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Renewable-energy policy, more incentives urged

Rows of solar panels at the Sarnia Solar Project in Ontario.


Canada must create a long-term, stable renewable-energy policy if the burgeoning sector is to become a sustainable industry in this country, solar industry executives say.

That policy should provide incentives to alternative energy companies until the sector's costs fall and it is able to compete with traditional energy firms in the oil , gas , nuclear and hydro businesses, they say.

Chief executive officers from the solar sector spoke Monday on a panel at the annual conference of the Canadian Solar Industries Association of Canada, an event that has expanded dramatically in recent years as the sector flourished.

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One reason for the expansion is Ontario's feed-in tariff (FIT) program, which pays very high prices for solar-generated power (and other renewables), as long as a proportion of the equipment is manufactured in the province. The system won praise from the executives, but they say a broader, permanent policy of support from the federal government is also needed.

"A federal program [should]include solar in an overall energy program," said Ted Lattimore, CEO of Carmanah Technologies Corp., a Victoria, B.C., company that makes solar lighting equipment. "What [Ottawa]needs to do is to put something in place … and keep it there. Then people will build careers in the industry, education will be started up, and you will get private enterprise money flowing into it."

Shawn Qu, CEO of Canadian Solar Inc., said a sustainable energy policy is crucial "to get the industry kick-started."

Canadian Solar is a huge multinational solar-panel maker that does most of its manufacturing in China, but it recently started up a plant in Guelph, Ont. Other large-scale solar manufacturers may come to Canada, Mr. Qu said, but only if they are sure that support policies such as Ontario's FIT program will be in place for the long term.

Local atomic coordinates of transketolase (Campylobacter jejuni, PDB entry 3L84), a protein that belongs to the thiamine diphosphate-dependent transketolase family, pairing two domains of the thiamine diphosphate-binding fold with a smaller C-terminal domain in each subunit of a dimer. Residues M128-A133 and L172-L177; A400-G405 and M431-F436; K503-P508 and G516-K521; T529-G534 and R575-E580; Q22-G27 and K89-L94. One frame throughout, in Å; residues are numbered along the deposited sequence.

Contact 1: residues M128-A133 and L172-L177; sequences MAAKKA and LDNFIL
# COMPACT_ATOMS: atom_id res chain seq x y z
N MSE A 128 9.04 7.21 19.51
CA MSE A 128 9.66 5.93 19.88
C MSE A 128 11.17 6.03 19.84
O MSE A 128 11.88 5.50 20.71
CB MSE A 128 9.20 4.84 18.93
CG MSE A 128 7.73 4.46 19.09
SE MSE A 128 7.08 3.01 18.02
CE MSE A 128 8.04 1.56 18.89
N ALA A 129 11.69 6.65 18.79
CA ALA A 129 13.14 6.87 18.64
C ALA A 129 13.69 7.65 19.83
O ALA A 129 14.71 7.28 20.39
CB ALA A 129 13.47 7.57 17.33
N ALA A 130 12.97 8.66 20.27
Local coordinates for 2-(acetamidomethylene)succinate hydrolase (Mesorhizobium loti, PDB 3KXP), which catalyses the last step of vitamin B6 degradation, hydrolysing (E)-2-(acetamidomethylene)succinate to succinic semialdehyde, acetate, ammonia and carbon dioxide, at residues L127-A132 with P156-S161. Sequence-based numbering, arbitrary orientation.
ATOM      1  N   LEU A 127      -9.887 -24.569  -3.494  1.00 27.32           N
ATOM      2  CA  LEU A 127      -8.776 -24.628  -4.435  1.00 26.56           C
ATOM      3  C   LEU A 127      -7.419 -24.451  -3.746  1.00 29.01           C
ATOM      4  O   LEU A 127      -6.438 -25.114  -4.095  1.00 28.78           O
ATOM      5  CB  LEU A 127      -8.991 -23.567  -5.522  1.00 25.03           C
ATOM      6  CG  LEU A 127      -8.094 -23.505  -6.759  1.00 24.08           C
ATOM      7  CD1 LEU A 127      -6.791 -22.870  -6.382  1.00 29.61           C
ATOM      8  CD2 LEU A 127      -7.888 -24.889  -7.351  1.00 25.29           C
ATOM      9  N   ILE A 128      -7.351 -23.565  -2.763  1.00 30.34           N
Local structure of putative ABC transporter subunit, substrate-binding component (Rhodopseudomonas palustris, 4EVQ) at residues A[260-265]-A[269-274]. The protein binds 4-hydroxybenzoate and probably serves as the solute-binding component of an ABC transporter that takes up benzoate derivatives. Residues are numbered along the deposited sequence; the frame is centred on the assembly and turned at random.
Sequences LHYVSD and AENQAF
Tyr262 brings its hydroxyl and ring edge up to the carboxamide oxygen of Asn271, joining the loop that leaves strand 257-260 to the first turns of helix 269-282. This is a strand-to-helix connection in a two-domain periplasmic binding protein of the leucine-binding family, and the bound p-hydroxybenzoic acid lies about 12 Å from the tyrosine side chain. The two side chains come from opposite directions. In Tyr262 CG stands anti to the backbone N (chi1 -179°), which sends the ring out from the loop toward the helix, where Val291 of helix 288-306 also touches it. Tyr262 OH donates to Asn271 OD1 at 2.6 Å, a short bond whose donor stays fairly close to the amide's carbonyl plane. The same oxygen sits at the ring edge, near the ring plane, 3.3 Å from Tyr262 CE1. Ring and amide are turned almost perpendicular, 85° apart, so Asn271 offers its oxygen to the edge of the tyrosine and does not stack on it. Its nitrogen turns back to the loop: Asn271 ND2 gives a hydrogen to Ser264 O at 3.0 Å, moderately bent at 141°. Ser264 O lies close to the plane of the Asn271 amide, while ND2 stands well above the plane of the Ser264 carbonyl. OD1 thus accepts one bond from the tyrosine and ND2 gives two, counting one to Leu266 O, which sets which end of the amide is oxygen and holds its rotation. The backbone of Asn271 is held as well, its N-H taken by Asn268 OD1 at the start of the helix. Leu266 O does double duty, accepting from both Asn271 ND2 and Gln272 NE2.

He said it may take only about five to 10 years for the solar industry to sustain itself without direct government incentives. By that time Canada could have a substantial and highly automated solar "ecosystem" that will be able to compete with China's labour-intensive industry, which by then will have dramatically increased wages, he said.

A report released yesterday by the industry association said the solar sector would be competitive with other sources of electricity by 2025 at the latest.

Phil Whiting, CEO of EnerWorks Inc., a company that makes solar-thermal equipment - devices that use the sun's rays to heat water rather than generate electricity - said his segment of the industry is in deep trouble. It does not gain from Ontario's FIT program, and the federal EcoEnergy program that provided subsidies to solar-thermal customers is coming to an end.

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"Whether we like it or not, the reality is that renewable energy today needs help from governments in order to build an industry," Mr. Whiting said.

Some large foreign players have withdrawn from the solar-thermal market, and Canadian players are seeing revenue fall, he said. "Without some support for the domestic industry today, the small Canadian manufacturers of solar thermal may not survive." As a result, he said, the solar-thermal industry could end up using only equipment brought in from outside Canada.

Kerry Adler, CEO of solar developer SkyPower Ltd., said Canadians don't realize how many subsidies the fossil fuel sector receives, and so should not be resentful of the renewable sector getting some help. "Let's face it, the federal government … goes out of its way to ensure that the oil and gas companies get all the subsidies and all the grants they need," he said.

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